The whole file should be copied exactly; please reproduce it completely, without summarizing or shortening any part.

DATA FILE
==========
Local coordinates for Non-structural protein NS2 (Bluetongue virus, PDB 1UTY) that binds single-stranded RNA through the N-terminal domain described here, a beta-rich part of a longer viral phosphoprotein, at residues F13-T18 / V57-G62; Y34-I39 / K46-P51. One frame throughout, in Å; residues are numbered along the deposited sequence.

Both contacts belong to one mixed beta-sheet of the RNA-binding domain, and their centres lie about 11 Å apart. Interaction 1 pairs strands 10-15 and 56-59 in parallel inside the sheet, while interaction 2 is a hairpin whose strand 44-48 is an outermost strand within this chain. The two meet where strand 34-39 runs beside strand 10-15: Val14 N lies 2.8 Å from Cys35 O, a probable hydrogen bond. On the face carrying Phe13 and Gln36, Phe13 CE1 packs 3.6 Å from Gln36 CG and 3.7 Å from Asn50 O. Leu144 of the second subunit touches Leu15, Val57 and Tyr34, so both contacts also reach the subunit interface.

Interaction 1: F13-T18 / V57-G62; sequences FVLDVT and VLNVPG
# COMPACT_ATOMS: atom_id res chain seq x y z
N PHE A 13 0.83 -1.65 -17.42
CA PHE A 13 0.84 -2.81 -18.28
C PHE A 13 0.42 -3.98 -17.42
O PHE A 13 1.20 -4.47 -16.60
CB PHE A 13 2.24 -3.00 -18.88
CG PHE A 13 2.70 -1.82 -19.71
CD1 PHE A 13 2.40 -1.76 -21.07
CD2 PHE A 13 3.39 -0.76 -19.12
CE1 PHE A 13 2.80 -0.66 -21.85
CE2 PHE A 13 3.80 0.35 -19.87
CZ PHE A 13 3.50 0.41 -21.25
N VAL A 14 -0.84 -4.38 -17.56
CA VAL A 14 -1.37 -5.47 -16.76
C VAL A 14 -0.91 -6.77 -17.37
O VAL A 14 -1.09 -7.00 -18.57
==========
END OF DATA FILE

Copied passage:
Local coordinates for Non-structural protein NS2 (Bluetongue virus, PDB 1UTY) that binds single-stranded RNA through the N-terminal domain described here, a beta-rich part of a longer viral phosphoprotein, at residues F13-T18 / V57-G62; Y34-I39 / K46-P51. One frame throughout, in Å; residues are numbered along the deposited sequence.

Both contacts belong to one mixed beta-sheet of the RNA-binding domain, and their centres lie about 11 Å apart. Interaction 1 pairs strands 10-15 and 56-59 in parallel inside the sheet, while interaction 2 is a hairpin whose strand 44-48 is an outermost strand within this chain. The two meet where strand 34-39 runs beside strand 10-15: Val14 N lies 2.8 Å from Cys35 O, a probable hydrogen bond. On the face carrying Phe13 and Gln36, Phe13 CE1 packs 3.6 Å from Gln36 CG and 3.7 Å from Asn50 O. Leu144 of the second subunit touches Leu15, Val57 and Tyr34, so both contacts also reach the subunit interface.

Interaction 1: F13-T18 / V57-G62; sequences FVLDVT and VLNVPG
# COMPACT_ATOMS: atom_id res chain seq x y z
N PHE A 13 0.83 -1.65 -17.42
CA PHE A 13 0.84 -2.81 -18.28
C PHE A 13 0.42 -3.98 -17.42
O PHE A 13 1.20 -4.47 -16.60
CB PHE A 13 2.24 -3.00 -18.88
CG PHE A 13 2.70 -1.82 -19.71
CD1 PHE A 13 2.40 -1.76 -21.07
CD2 PHE A 13 3.39 -0.76 -19.12
CE1 PHE A 13 2.80 -0.66 -21.85
CE2 PHE A 13 3.80 0.35 -19.87
CZ PHE A 13 3.50 0.41 -21.25
N VAL A 14 -0.84 -4.38 -17.56
CA VAL A 14 -1.37 -5.47 -16.76
C VAL A 14 -0.91 -6.77 -17.37
O VAL A 14 -1.09 -7.00 -18.57